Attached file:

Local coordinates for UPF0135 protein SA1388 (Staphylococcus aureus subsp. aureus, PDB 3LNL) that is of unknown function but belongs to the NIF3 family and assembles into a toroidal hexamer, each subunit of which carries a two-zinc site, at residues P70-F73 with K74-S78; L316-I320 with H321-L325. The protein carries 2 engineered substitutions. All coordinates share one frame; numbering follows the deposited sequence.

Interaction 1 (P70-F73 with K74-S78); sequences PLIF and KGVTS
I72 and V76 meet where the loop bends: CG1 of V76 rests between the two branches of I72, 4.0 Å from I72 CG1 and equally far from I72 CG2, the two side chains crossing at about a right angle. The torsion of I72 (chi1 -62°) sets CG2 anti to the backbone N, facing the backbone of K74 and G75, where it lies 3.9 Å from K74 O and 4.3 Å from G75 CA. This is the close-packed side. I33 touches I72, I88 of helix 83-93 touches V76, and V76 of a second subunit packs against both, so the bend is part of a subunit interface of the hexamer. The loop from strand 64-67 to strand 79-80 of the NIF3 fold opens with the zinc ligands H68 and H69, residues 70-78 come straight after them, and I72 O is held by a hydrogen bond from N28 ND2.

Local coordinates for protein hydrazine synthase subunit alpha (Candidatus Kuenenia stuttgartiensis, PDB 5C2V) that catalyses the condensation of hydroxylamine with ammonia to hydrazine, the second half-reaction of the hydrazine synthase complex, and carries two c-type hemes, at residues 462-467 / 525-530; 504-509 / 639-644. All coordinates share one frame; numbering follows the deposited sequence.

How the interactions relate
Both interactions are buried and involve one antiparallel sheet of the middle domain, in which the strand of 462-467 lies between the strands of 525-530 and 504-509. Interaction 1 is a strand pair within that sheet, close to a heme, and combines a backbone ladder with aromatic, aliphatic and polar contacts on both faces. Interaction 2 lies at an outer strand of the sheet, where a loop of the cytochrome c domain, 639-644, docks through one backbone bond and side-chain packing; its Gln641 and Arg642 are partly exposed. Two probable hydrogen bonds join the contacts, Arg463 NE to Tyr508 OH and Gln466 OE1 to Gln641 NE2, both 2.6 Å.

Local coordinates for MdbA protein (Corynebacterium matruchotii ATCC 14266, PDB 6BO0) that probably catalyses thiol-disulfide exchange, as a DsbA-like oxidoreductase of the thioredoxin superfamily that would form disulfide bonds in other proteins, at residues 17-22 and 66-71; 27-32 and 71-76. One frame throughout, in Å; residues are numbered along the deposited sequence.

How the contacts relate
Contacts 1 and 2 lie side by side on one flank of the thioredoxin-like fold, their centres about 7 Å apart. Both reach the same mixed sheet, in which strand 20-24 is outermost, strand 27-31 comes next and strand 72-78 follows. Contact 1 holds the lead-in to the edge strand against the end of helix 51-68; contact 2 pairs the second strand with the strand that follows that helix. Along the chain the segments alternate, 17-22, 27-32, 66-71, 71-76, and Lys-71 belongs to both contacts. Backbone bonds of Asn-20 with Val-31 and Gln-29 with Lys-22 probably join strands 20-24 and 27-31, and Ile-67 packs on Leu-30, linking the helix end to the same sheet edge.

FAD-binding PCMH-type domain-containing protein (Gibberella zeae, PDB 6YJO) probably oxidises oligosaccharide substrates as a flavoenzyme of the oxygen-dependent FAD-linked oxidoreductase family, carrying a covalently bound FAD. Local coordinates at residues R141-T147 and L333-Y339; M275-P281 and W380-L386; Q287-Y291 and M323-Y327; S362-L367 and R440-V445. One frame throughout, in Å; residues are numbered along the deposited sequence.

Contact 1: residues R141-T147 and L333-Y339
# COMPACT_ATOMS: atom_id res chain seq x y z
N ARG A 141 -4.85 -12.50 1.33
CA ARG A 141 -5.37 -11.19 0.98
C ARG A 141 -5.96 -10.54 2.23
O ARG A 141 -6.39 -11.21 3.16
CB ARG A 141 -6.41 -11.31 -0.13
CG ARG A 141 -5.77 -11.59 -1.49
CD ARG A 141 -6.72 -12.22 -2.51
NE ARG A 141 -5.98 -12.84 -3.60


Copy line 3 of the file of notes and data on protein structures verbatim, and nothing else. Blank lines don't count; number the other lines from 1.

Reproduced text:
I72 and V76 meet where the loop bends: CG1 of V76 rests between the two branches of I72, 4.0 Å from I72 CG1 and equally far from I72 CG2, the two side chains crossing at about a right angle. The torsion of I72 (chi1 -62°) sets CG2 anti to the backbone N, facing the backbone of K74 and G75, where it lies 3.9 Å from K74 O and 4.3 Å from G75 CA. This is the close-packed side. I33 touches I72, I88 of helix 83-93 touches V76, and V76 of a second subunit packs against both, so the bend is part of a subunit interface of the hexamer. The loop from strand 64-67 to strand 79-80 of the NIF3 fold opens with the zinc ligands H68 and H69, residues 70-78 come straight after them, and I72 O is held by a hydrogen bond from N28 ND2.